Your deck was once the shining light of your day. Outside on your deck, you felt invincible. Out in the light of day, hidden away behind fences and walls you are alone on an island of wood. Nothing more peaceful or pleasant than owning a deck. Then it starts to turn. The wood loses its color and luster. The planks start to warp and the nails begin to show. The deck almost feels like a trampoline because the wood has grown so weak from dry rot. The sun has battered it with UV rays and the wind, rain, and snow have cracked it and reshaped it to the point of no return. When your deck is in this shape it is a danger to walk on. You can easily fall through and be severely injured. No one wants to end up in the hospital because they did not take proper care of their deck.
So how do you take good care of your deck and how do you take it down safely when it comes to the end of its life. It’s simple enough if you start from the beginning. If you have a chance to build a deck or hire someone to then there is a lot you can do to protect it from the sun, from moisture, and even from pests and wild animals. It starts with varnish. An eco-friendly long-lasting UV-resistant easy to clean varnish will do the trick. Paint it over every side of every piece of wood and when the holes are drilled so the wood can be bolted down make sure to paint them with the varnish. This will make a water-tight seal that will dramatically extend the life of the deck. Galvanized steel bolts are also recommended as they are waterproof in the long term and will not rust for an extended period.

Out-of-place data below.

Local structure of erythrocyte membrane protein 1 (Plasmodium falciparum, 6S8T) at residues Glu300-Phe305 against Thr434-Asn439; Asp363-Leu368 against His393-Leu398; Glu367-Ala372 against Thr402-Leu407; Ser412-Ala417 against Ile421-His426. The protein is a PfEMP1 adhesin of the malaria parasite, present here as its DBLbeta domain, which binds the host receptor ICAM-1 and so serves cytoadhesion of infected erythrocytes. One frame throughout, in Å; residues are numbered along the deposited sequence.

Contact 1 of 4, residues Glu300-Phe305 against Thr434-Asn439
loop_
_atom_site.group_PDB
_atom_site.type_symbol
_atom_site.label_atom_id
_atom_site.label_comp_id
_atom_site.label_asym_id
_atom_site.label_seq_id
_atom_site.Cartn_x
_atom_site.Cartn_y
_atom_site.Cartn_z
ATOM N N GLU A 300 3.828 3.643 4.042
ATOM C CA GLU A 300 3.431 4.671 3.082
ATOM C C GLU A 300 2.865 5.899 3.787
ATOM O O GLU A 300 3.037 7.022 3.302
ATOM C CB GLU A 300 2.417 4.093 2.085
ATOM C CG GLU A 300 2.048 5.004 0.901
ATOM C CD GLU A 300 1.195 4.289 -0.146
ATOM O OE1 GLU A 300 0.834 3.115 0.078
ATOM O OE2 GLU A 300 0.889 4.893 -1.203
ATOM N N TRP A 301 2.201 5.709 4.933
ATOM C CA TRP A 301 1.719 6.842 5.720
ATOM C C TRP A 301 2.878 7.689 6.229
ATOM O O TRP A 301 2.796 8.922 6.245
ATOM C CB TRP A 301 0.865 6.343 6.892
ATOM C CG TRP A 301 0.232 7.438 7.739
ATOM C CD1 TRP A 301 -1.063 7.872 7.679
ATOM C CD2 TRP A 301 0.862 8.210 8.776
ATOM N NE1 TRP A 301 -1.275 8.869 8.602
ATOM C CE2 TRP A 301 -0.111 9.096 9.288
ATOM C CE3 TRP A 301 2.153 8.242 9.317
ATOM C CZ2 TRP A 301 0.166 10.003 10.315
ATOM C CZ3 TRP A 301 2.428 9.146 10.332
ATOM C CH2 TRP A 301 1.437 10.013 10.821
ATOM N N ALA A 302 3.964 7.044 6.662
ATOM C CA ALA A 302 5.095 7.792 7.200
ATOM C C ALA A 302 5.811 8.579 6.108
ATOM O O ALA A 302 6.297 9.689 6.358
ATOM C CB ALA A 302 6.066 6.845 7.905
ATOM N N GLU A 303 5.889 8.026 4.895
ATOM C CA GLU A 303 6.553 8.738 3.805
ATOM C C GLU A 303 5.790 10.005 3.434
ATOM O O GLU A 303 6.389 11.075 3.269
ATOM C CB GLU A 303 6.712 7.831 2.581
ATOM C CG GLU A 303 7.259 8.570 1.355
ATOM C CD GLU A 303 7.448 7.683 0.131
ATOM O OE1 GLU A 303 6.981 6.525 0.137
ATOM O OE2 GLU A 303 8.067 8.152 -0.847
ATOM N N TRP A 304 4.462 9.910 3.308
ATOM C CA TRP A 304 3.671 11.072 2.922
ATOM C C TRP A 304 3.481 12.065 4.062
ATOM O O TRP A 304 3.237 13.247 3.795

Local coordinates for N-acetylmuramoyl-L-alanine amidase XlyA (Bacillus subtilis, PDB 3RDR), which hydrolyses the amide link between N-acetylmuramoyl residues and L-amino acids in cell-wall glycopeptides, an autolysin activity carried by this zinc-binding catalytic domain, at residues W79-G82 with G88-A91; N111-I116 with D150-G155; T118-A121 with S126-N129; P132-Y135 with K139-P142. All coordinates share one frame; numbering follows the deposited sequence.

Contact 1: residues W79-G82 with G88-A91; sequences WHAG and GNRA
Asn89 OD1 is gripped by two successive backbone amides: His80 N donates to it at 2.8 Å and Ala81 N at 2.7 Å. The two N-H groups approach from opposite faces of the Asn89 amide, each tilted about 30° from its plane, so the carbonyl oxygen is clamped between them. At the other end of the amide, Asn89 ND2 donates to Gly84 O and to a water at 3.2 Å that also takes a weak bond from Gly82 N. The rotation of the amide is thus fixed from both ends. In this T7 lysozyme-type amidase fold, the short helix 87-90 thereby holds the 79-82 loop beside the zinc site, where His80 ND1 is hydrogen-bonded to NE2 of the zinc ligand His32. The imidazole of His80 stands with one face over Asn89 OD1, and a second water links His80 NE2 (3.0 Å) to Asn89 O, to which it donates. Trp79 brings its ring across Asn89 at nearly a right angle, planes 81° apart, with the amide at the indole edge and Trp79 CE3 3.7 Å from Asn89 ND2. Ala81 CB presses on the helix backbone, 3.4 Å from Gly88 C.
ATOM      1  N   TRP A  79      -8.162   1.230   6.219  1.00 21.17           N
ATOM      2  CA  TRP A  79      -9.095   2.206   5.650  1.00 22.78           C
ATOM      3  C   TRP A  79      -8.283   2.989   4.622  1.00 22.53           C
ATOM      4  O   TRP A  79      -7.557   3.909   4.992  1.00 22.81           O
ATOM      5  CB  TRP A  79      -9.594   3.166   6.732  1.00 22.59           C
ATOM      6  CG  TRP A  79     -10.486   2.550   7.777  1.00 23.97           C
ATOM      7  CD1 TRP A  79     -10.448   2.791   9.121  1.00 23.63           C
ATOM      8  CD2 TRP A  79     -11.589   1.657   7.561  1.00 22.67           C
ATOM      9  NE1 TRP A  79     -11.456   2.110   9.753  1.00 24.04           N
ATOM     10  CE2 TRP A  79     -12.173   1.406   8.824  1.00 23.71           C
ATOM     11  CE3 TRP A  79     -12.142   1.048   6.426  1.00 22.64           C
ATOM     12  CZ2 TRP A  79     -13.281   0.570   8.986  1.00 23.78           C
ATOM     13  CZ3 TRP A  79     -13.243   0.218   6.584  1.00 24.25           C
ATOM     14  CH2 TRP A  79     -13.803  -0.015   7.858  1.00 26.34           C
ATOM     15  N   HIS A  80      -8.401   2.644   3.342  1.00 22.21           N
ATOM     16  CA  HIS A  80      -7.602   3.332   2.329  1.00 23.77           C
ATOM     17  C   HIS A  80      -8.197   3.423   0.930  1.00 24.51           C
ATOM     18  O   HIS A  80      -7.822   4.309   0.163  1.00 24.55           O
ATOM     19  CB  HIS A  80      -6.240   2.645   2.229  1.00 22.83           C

If this was not the case when you put up your deck. Maybe you did not do enough, or any, research, and maybe you hired some fly-by-night company that left you with a raw wood untreated deck that will age faster than “The Picture of Dorian Gray”. If you have a raw wood deck you will need to see if it is stable. Inspect every part you can reach. If you see rot, dry or wet, you need to act fast. If the deck is rotted out, sunburnt, and warped with nails sticking out everywhere and cracks and splits in the wood then it is time to disassemble it and donate it to a recycling plant that makes something useful out of it. That’s right, your deck did not die, it will be reborn as an ornate coffee table or someone new shed. You may think it’s garbage but wood is very expensive and the fact that construction sites need security guards should be reason enough to donate or even sell your old wooden deck. Remember that taking down an old deck is dangerous. Make sure you are up to date on your tetanus shot and that you wear all protective gear needed. That is a helmet, protective eyewear, steel toe shoes, and work gloves. A magnetic hammer is handy for picking up rusty nails without having to touch them.